War On Terror Needs To Find Its Voice
March 28, 2002
By Tommy Ates
Just like Frank Bruni's adventurous biography of George
W. Bush Ambling Into History, the Bush administration's
war on terror appears to lack a clear direction. The original
goal of the conflict, outlined in Bush's Sept. 19th special
address to Congress, gave the United States and the free world
a mandate to stop terror and to pressure regimes that support
them. However, after six months, the terrorists among us have
not been caught, and the Administration has had to appease
the American media. Thus, to distract attention at not getting
Osama bin Laden and Taliban leader Mullah Omar, the President's
strategic foreign policy has to resort to the use of 'bait
and switch' tactics.
The Pentagon has continued to display pictures of American
military prowess instead of intelligence operatives because
Americans can believe we are making progress using action
photos. This tactic and the use of 'old news' being recycled
as breaking news (i.e., Iraq) have helped the Bush administration
mainstream high public support.
But, this 'substitution' phase of the war cannot last for
In order to understand the meaning of the word 'substitution'
in this instance, let's review events of the war thus far.
With the fall of the Taliban and al-Qaeda forces in Afghanistan,
Muslim remnants mostly have returned home (except for rebels
regrouping in the border region between Afghanistan and Pakistan).
Meanwhile, the American military said previously that the
'worst' Taliban and al-Qaeda had been sent to Camp X-Ray in
Guantanamo Bay, Cuba, for questioning. But, in the light of
heavy resistance with Operation Anaconda and the new commitment
to train a national Afghan army, it appears that the job of
the Afghan POW airlift and Operation Anaconda mission did
With these Pyrrhic victories, President Bush and Secretary
of Defense Donald Rumsfeld desperately need an exit strategy
as not to lose face or public confidence in the war. Both
U.S. and Pakistan intelligence have known for some time that
ex-Taliban and al-Qaeda would be lying dormant during the
winter. Now spring is coming, and rather than face a splintering
Afghanistan, a training brigade will come to quickly build
an army in a year's time and leave them with the English peacekeepers
(who have had uneasy relations with the Northern Alliance).
As a result, responsibility of an Afghan government collapse
would no longer lie with the U.S. Sounds like a plan? On its
face, the scenario creates beautiful public relations cover
for the Bush administration (especially Donald Rumsfeld) whose
eagerness to get out of the potential quagmire is as evident
as the melting snow thawing in the mountain passes near Gardez,
Afghanistan. Shifting the blame for possible failures and
taking credit for alliance successes is nothing new in U.S.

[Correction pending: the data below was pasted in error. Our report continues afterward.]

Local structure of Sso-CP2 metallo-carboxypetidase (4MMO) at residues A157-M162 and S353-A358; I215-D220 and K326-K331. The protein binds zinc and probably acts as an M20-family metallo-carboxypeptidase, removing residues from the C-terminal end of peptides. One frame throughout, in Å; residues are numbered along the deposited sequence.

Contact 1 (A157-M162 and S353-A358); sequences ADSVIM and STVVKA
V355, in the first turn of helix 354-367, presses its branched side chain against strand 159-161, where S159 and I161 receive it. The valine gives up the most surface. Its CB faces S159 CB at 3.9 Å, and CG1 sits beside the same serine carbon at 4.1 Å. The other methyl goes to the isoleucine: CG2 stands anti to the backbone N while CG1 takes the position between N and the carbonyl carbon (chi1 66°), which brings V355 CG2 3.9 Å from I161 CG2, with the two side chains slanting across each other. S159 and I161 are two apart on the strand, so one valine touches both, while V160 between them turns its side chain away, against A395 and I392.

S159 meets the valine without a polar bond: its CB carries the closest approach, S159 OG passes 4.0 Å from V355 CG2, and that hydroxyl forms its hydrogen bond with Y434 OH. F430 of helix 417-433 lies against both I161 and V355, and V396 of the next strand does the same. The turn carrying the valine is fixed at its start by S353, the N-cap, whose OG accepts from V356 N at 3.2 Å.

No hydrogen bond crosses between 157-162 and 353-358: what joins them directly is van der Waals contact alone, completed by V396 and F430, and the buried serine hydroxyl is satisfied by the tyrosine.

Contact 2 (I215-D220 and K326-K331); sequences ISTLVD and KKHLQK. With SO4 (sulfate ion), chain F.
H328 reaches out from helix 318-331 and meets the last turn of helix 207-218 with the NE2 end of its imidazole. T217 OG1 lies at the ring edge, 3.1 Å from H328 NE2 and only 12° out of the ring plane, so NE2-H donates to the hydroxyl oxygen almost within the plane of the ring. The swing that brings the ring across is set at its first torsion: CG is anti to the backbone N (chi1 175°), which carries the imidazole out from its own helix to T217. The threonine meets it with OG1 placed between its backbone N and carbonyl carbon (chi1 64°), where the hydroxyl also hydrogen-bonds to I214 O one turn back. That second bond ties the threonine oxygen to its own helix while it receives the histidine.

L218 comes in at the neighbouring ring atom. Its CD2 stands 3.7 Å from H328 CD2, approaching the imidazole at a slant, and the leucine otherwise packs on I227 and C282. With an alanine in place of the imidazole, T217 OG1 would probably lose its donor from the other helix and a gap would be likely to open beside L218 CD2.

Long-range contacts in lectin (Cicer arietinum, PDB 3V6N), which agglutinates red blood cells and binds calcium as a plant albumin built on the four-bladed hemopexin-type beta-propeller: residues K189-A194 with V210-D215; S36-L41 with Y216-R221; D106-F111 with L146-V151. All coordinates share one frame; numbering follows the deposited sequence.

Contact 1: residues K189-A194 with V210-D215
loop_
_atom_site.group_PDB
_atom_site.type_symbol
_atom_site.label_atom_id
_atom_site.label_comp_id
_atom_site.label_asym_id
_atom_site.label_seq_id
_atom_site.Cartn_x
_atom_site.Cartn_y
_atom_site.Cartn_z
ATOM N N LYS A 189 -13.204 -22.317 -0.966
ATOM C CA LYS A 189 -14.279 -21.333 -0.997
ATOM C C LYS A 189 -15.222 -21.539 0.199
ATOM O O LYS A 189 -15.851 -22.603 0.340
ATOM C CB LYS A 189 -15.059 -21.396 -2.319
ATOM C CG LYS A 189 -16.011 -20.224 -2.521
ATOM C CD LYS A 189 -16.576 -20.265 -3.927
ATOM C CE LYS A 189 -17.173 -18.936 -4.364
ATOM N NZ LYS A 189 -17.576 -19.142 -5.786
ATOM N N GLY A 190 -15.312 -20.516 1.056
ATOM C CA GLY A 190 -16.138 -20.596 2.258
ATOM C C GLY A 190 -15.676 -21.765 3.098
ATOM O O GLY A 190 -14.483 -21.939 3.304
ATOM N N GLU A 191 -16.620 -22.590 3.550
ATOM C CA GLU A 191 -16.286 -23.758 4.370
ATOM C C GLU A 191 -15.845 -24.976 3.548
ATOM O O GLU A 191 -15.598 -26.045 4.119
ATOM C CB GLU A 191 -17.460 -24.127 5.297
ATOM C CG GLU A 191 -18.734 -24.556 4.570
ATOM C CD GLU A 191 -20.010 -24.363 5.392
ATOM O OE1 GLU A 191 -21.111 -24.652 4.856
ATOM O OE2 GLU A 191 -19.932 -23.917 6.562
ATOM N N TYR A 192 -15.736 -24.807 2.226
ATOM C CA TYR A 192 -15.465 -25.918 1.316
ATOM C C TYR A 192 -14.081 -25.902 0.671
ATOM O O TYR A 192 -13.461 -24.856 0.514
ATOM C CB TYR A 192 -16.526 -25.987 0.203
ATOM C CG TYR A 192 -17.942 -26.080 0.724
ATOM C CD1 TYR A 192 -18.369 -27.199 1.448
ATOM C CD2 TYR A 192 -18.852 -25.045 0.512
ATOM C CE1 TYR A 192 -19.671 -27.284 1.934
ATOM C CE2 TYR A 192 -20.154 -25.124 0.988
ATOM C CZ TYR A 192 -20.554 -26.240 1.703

foreign policy (Clinton did it as well as Reagan). The only
problem for the Pentagon and Donald Rumsfeld is how to marshal
the forces needed to quiet the usurping, guerrilla movement
afoot in the Afghan-Pakistan border region and tackle the
next terror target, Iraq's Saddam Hussein.
Unfortunately for the administration, the spectre of getting
Saddam in a military operation seems problematic at best.
Vice President Dick Cheney's visit to the Middle East came
up short on Iraq support and long on the need to enter the
Israel-Palestine fray, and a foreign policy stalemate has
developed in which the U.S. cannot 'go it alone' on Iraq without
condemnation from Europe and the Middle East (and probably
the United Nations). In addition, placing Iraqi President
Saddam Hussein on the top of the list of most wanted terrorists
belies the fact that none of the attackers on Sept. 11 were
Iraqi and that the investigation behind the Iraqi intelligence
contact (that ringleader Mohammed Atta met in Germany) never
turned up any leads.
If Saddam is the 'Rosetta Stone' in the next step on terror,
then what is Osama bin Laden? A "marginalized" player as the
Bush administration contends? And with blasť pace of the terror
war, an Achilles heel has appeared for President Bush in the
long-term: domestic security. With the current state of the
active American military, achieving the mission objectives
to preserving the fledgling Afghan democracy and sending U.S.
Special Forces teams to the Philippines, Somalia, and Yemen,
already risk the United States being in a state of "unpreparedness"
should another homeland emergency arrive (i.e., Sept. 11).
Already, current domestic terror-prevention techniques such
as airline security are coming under fire from both the right
and the left because of civil liberty concerns, glaring holes
associated with foreign hires, and still inadequate training.
Domestic security woes should be a concern for White House.
The Bush administration's vague, high-opinion ratings have
been based the ascendancy of American military might (and
patriotism), which cannot be questioned. Should there be another
domestic terror attack, this criticism may move on to foreign
policy, shaking the pillars upon which American support for
the war is based.
In order to have a cohesive war policy on the war on terror,
the Bush administration must address the issue of terror from
many sources: Saudi, Palestinian, Afghani, and Israeli. The
circle of violence and fear will not be broken unless the
U.S. takes on the dual role of dealmaker and impartial judge.
The use of substitution policy regarding the future of Afghanistan
and Iraq (as a military threat) only creates roadblocks for
the Arab world in reaching out to the West, fueling speculation
of a religious war, helping radical Islam. The war on terror
needs to find its voice.
Tommy Ates loves the left because the left is always right!
He wants to help the underdog become the Top Dog.